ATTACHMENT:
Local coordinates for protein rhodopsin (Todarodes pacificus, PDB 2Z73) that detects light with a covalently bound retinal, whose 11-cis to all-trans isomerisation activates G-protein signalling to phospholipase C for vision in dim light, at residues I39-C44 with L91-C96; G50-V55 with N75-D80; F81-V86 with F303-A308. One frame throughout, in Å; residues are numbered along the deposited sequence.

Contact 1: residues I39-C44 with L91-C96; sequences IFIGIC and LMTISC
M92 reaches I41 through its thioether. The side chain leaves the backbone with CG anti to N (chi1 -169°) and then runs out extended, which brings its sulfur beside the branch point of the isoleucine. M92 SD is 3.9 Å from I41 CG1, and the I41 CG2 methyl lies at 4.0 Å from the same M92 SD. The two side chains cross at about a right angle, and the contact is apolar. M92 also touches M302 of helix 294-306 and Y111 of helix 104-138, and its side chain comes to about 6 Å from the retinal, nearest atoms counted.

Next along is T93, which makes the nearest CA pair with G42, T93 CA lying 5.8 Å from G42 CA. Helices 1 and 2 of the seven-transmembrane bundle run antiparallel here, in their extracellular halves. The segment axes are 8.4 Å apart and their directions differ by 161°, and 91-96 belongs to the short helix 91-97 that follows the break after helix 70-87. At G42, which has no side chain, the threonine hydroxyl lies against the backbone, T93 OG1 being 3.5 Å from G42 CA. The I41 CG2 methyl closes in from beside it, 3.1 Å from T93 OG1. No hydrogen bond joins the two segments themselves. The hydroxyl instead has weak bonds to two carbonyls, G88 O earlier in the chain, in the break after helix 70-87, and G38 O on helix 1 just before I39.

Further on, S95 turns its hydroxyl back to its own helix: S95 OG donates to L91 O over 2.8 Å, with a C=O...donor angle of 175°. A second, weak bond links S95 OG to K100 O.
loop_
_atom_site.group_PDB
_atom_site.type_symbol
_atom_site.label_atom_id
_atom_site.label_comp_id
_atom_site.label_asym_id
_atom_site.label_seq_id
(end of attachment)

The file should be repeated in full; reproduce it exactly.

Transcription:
Local coordinates for protein rhodopsin (Todarodes pacificus, PDB 2Z73) that detects light with a covalently bound retinal, whose 11-cis to all-trans isomerisation activates G-protein signalling to phospholipase C for vision in dim light, at residues I39-C44 with L91-C96; G50-V55 with N75-D80; F81-V86 with F303-A308. One frame throughout, in Å; residues are numbered along the deposited sequence.

Contact 1: residues I39-C44 with L91-C96; sequences IFIGIC and LMTISC
M92 reaches I41 through its thioether. The side chain leaves the backbone with CG anti to N (chi1 -169°) and then runs out extended, which brings its sulfur beside the branch point of the isoleucine. M92 SD is 3.9 Å from I41 CG1, and the I41 CG2 methyl lies at 4.0 Å from the same M92 SD. The two side chains cross at about a right angle, and the contact is apolar. M92 also touches M302 of helix 294-306 and Y111 of helix 104-138, and its side chain comes to about 6 Å from the retinal, nearest atoms counted.

Next along is T93, which makes the nearest CA pair with G42, T93 CA lying 5.8 Å from G42 CA. Helices 1 and 2 of the seven-transmembrane bundle run antiparallel here, in their extracellular halves. The segment axes are 8.4 Å apart and their directions differ by 161°, and 91-96 belongs to the short helix 91-97 that follows the break after helix 70-87. At G42, which has no side chain, the threonine hydroxyl lies against the backbone, T93 OG1 being 3.5 Å from G42 CA. The I41 CG2 methyl closes in from beside it, 3.1 Å from T93 OG1. No hydrogen bond joins the two segments themselves. The hydroxyl instead has weak bonds to two carbonyls, G88 O earlier in the chain, in the break after helix 70-87, and G38 O on helix 1 just before I39.

Further on, S95 turns its hydroxyl back to its own helix: S95 OG donates to L91 O over 2.8 Å, with a C=O...donor angle of 175°. A second, weak bond links S95 OG to K100 O.
loop_
_atom_site.group_PDB
_atom_site.type_symbol
_atom_site.label_atom_id
_atom_site.label_comp_id
_atom_site.label_asym_id
_atom_site.label_seq_id